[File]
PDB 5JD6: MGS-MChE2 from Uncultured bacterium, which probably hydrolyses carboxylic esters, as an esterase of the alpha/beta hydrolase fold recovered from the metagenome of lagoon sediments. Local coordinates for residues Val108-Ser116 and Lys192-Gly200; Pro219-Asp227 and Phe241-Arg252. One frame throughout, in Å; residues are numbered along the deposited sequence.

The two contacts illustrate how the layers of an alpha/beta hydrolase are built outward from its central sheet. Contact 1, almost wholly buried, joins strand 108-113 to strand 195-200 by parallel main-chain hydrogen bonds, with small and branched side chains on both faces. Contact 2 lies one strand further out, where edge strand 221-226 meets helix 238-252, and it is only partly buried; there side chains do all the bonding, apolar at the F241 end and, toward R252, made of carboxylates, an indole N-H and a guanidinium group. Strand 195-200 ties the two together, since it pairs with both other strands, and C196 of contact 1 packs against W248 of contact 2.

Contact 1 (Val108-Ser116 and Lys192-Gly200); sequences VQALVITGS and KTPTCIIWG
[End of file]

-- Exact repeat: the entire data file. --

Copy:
PDB 5JD6: MGS-MChE2 from Uncultured bacterium, which probably hydrolyses carboxylic esters, as an esterase of the alpha/beta hydrolase fold recovered from the metagenome of lagoon sediments. Local coordinates for residues Val108-Ser116 and Lys192-Gly200; Pro219-Asp227 and Phe241-Arg252. One frame throughout, in Å; residues are numbered along the deposited sequence.

The two contacts illustrate how the layers of an alpha/beta hydrolase are built outward from its central sheet. Contact 1, almost wholly buried, joins strand 108-113 to strand 195-200 by parallel main-chain hydrogen bonds, with small and branched side chains on both faces. Contact 2 lies one strand further out, where edge strand 221-226 meets helix 238-252, and it is only partly buried; there side chains do all the bonding, apolar at the F241 end and, toward R252, made of carboxylates, an indole N-H and a guanidinium group. Strand 195-200 ties the two together, since it pairs with both other strands, and C196 of contact 1 packs against W248 of contact 2.

Contact 1 (Val108-Ser116 and Lys192-Gly200); sequences VQALVITGS and KTPTCIIWG